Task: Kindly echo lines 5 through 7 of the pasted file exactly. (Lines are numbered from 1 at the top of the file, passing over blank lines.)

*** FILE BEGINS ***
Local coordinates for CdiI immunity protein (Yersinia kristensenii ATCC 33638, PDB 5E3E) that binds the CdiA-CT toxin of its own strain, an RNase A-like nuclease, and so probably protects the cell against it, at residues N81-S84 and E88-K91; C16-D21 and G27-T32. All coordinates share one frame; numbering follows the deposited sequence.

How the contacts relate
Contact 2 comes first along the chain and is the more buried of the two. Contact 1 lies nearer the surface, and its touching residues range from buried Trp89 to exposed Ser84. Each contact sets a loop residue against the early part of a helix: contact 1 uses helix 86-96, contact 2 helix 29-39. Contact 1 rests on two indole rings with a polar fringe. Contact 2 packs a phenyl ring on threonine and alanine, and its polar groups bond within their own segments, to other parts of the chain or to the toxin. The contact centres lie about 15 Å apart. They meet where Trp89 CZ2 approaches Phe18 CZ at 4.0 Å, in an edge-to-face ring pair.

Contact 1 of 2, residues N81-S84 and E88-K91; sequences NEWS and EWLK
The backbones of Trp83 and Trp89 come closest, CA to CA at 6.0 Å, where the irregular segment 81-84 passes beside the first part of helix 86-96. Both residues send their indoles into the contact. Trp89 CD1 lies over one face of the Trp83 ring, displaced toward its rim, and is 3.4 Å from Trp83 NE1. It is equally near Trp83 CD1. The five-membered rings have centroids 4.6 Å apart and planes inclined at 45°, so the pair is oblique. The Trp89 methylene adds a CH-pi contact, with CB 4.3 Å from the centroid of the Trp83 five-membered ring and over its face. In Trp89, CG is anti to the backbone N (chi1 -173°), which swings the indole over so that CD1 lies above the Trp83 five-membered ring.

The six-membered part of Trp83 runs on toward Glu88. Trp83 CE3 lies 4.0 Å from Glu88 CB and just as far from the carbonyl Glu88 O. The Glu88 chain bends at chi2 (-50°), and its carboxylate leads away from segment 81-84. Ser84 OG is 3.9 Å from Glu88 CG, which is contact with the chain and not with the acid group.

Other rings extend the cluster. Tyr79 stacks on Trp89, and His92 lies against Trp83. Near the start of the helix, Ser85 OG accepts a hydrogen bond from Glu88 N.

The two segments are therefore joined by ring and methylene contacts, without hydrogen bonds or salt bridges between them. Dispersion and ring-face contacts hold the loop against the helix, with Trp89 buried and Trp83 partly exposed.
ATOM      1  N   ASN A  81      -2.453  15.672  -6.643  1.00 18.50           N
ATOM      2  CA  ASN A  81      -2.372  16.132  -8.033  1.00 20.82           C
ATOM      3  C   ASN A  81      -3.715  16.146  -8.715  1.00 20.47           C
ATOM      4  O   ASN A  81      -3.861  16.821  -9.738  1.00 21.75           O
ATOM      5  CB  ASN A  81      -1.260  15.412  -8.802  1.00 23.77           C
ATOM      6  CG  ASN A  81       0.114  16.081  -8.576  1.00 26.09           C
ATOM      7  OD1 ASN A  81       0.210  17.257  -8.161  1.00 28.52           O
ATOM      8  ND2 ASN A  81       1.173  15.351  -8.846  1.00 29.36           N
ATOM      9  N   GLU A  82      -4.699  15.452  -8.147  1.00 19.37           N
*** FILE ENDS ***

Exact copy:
The backbones of Trp83 and Trp89 come closest, CA to CA at 6.0 Å, where the irregular segment 81-84 passes beside the first part of helix 86-96. Both residues send their indoles into the contact. Trp89 CD1 lies over one face of the Trp83 ring, displaced toward its rim, and is 3.4 Å from Trp83 NE1. It is equally near Trp83 CD1. The five-membered rings have centroids 4.6 Å apart and planes inclined at 45°, so the pair is oblique. The Trp89 methylene adds a CH-pi contact, with CB 4.3 Å from the centroid of the Trp83 five-membered ring and over its face. In Trp89, CG is anti to the backbone N (chi1 -173°), which swings the indole over so that CD1 lies above the Trp83 five-membered ring.

The six-membered part of Trp83 runs on toward Glu88. Trp83 CE3 lies 4.0 Å from Glu88 CB and just as far from the carbonyl Glu88 O. The Glu88 chain bends at chi2 (-50°), and its carboxylate leads away from segment 81-84. Ser84 OG is 3.9 Å from Glu88 CG, which is contact with the chain and not with the acid group.

Other rings extend the cluster. Tyr79 stacks on Trp89, and His92 lies against Trp83. Near the start of the helix, Ser85 OG accepts a hydrogen bond from Glu88 N.